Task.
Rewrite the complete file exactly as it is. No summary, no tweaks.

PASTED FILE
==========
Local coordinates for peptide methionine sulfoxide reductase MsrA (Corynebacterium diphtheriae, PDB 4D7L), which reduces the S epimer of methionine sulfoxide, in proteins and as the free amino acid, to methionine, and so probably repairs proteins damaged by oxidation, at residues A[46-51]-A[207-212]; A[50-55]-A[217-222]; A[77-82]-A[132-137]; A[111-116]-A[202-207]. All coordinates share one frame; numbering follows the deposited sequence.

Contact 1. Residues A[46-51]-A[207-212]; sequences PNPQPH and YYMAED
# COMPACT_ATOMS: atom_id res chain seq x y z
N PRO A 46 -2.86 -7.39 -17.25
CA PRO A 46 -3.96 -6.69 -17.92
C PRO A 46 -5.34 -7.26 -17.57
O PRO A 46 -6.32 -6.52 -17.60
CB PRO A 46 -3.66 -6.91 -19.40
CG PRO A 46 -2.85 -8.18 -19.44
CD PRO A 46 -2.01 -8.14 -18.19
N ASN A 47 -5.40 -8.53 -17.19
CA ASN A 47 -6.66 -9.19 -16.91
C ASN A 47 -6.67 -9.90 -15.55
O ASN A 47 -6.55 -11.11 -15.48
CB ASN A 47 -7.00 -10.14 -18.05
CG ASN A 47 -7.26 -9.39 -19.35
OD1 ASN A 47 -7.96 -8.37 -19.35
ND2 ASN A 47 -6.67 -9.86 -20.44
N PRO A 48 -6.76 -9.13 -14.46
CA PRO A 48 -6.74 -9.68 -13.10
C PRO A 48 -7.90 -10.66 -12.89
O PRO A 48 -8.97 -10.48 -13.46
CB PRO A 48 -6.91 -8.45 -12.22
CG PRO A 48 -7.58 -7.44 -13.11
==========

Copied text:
Local coordinates for peptide methionine sulfoxide reductase MsrA (Corynebacterium diphtheriae, PDB 4D7L), which reduces the S epimer of methionine sulfoxide, in proteins and as the free amino acid, to methionine, and so probably repairs proteins damaged by oxidation, at residues A[46-51]-A[207-212]; A[50-55]-A[217-222]; A[77-82]-A[132-137]; A[111-116]-A[202-207]. All coordinates share one frame; numbering follows the deposited sequence.

Contact 1. Residues A[46-51]-A[207-212]; sequences PNPQPH and YYMAED
# COMPACT_ATOMS: atom_id res chain seq x y z
N PRO A 46 -2.86 -7.39 -17.25
CA PRO A 46 -3.96 -6.69 -17.92
C PRO A 46 -5.34 -7.26 -17.57
O PRO A 46 -6.32 -6.52 -17.60
CB PRO A 46 -3.66 -6.91 -19.40
CG PRO A 46 -2.85 -8.18 -19.44
CD PRO A 46 -2.01 -8.14 -18.19
N ASN A 47 -5.40 -8.53 -17.19
CA ASN A 47 -6.66 -9.19 -16.91
C ASN A 47 -6.67 -9.90 -15.55
O ASN A 47 -6.55 -11.11 -15.48
CB ASN A 47 -7.00 -10.14 -18.05
CG ASN A 47 -7.26 -9.39 -19.35
OD1 ASN A 47 -7.96 -8.37 -19.35
ND2 ASN A 47 -6.67 -9.86 -20.44
N PRO A 48 -6.76 -9.13 -14.46
CA PRO A 48 -6.74 -9.68 -13.10
C PRO A 48 -7.90 -10.66 -12.89
O PRO A 48 -8.97 -10.48 -13.46
CB PRO A 48 -6.91 -8.45 -12.22
CG PRO A 48 -7.58 -7.44 -13.11